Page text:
I am in my late 50s. You’d think by now I have this whole “Motherhood” thing all figured out.
My kids were moving along in school, getting decent grades, graduating… then, BAM! I became a parent to adults.
Anyone who thinks they won’t worry about their children after they turn 18 has an eye-opening moment coming. Sure, every Mother knows that we are going to worry about our children no matter what age.
But what do you say to them when they aren’t exactly looking for your advice but have just experienced a serious anxiety meltdown? That’s exactly what happened to my son.
He was extremely unhappy in college and wanted to quit. He never told me or his Father. He was too worried about disappointing us.
His girlfriend called me one day telling me that he was going off the deep end. Screaming at her, throwing things around, talking about killing himself. She told me what he had been keeping away from us — that he wanted to quit school!
I immediately jumped into my car and made the hour drive to their apartment. I was praying to find the right words, the best way to help my grown son understand that life is precious and nothing is worth more to me than HIM.
When I got there, I told him exactly that. I also told him that we all experience some crisis in our life. These are the ‘points in life’ that will change us.
“Son, I have been through many changes. Some for the better and some for the worse. Life has a way of making you realize that change might be necessary. If something is making you so miserable, so horrible that you create havoc for yourself as well as those around you, then that’s the Universe telling you that you need to quit. Stop doing whatever it is that tortures you.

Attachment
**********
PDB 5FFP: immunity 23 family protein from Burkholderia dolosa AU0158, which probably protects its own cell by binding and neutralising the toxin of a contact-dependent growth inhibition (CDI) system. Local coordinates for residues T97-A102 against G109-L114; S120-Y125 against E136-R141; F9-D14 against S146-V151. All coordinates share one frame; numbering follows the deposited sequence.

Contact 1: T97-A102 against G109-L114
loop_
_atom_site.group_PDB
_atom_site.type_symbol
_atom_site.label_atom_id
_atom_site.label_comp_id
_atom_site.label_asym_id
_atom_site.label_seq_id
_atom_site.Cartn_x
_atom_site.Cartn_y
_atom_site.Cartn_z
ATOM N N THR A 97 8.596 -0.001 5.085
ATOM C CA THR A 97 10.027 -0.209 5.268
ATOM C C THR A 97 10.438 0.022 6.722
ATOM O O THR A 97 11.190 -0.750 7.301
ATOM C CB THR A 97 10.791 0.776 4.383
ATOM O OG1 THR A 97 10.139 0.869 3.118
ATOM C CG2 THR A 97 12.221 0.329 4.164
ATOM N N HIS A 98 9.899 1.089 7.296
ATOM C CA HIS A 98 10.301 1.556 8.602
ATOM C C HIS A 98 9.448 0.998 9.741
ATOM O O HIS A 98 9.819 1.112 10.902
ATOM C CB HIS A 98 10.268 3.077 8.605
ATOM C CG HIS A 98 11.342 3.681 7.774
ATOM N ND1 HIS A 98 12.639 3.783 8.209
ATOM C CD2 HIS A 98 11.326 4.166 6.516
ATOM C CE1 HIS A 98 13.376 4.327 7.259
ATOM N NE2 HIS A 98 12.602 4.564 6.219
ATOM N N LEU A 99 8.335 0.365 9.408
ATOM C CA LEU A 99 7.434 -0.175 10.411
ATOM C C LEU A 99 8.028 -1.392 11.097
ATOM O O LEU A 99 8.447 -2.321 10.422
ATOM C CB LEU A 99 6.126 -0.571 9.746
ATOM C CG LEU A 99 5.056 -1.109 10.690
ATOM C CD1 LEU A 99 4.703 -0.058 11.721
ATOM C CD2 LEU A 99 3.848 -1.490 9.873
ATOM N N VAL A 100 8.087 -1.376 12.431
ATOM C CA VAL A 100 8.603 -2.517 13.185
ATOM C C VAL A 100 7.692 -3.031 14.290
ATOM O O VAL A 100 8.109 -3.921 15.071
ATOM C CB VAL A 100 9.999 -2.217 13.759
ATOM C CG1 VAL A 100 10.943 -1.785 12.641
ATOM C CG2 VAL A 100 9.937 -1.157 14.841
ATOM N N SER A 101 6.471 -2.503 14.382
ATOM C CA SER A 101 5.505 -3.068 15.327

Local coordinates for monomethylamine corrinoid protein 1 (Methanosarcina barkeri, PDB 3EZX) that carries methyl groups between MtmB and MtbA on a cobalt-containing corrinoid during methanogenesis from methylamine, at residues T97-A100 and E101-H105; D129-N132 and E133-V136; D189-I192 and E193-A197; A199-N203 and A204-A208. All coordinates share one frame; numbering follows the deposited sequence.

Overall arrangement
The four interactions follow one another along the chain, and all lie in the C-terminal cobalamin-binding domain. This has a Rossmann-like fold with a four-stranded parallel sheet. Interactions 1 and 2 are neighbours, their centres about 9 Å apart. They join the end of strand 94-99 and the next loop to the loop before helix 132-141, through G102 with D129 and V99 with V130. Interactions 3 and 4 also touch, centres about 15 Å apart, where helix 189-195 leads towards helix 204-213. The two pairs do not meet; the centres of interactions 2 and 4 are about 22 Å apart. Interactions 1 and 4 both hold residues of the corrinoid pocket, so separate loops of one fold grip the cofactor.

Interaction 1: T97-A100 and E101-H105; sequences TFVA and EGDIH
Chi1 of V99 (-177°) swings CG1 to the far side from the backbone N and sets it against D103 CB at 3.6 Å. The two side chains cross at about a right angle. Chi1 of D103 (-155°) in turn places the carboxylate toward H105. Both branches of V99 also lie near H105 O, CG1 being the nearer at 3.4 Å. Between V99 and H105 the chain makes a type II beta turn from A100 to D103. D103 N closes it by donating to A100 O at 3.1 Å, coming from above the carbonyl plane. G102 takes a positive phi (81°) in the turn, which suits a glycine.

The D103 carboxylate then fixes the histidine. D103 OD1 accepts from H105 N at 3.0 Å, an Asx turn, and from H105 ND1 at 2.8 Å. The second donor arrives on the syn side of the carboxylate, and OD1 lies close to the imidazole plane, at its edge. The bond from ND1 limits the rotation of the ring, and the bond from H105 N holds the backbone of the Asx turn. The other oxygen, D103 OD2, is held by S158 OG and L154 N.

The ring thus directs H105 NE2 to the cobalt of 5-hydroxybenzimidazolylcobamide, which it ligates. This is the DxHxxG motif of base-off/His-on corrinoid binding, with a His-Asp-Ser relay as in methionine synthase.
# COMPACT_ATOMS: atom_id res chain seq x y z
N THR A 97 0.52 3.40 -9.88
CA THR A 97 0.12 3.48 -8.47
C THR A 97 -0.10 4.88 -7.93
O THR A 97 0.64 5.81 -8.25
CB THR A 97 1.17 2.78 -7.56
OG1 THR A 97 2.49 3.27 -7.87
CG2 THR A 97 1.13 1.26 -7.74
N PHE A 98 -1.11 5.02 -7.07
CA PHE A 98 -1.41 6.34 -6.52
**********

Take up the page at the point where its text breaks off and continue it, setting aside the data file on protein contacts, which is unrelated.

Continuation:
You are the one living this life. Not me. Not your Dad. You. You have to live it to your satisfaction. Your Dad and I will love you no matter what you decide to do.”
When I was through talking with him, I felt a sense of relief flooding through his body. I could see a change taking place. An epiphany of understanding that he was truly his own person and could make those big life decisions for himself.
One last thing I told him was this:
“Although your life is yours to live the way you choose, when you choose to live it with another, you have to be considerate about her feelings too. Your Father and I are not living your life but you chose to live your life with your girlfriend. Be good to her. She too, has to deal with your moods and anxieties. It’s not fair to put her through this. When you need to talk, call me.”
One of the things I’ve learned through the years is to try and let your children know that you love them not only for the choices they make that you approve of, but for those they make as individuals.
My son quit college the very next day. He found a job that he enjoys. He may not be getting rich at the moment (who knows what the future holds), but he’s happy. He and his girlfriend are still together and they both know that life has many chapters and they are the ones who are in charge of turning the pages.